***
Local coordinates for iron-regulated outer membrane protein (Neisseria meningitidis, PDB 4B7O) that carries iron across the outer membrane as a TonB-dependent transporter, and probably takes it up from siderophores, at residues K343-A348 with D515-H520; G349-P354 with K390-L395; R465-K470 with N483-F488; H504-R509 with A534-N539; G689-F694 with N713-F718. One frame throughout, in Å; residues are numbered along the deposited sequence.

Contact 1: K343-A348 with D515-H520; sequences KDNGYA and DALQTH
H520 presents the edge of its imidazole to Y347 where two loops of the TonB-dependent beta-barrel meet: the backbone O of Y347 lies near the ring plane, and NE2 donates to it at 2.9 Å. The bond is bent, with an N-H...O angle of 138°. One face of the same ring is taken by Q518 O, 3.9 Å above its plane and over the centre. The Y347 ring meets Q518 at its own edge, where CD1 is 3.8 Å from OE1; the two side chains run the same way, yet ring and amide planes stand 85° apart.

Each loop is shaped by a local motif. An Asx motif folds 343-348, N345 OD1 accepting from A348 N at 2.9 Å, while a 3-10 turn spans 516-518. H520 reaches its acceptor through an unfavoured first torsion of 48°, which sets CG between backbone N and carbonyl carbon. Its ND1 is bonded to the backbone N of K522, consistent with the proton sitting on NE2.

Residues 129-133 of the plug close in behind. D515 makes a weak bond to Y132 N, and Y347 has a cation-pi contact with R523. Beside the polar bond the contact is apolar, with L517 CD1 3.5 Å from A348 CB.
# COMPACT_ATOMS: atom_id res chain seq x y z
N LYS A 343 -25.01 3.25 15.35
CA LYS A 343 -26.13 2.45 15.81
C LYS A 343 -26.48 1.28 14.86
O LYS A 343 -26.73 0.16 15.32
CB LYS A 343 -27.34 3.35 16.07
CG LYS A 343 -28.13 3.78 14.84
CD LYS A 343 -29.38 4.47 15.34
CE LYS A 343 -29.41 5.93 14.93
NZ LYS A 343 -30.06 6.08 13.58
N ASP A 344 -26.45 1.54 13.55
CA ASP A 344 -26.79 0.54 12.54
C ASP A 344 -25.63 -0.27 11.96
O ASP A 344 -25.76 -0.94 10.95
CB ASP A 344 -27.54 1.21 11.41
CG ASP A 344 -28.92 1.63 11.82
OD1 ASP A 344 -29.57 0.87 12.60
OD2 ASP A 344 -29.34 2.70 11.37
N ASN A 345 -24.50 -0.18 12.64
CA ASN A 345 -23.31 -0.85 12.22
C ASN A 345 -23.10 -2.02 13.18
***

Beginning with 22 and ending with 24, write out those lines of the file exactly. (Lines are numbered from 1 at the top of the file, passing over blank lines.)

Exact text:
OD1 ASP A 344 -29.57 0.87 12.60
OD2 ASP A 344 -29.34 2.70 11.37
N ASN A 345 -24.50 -0.18 12.64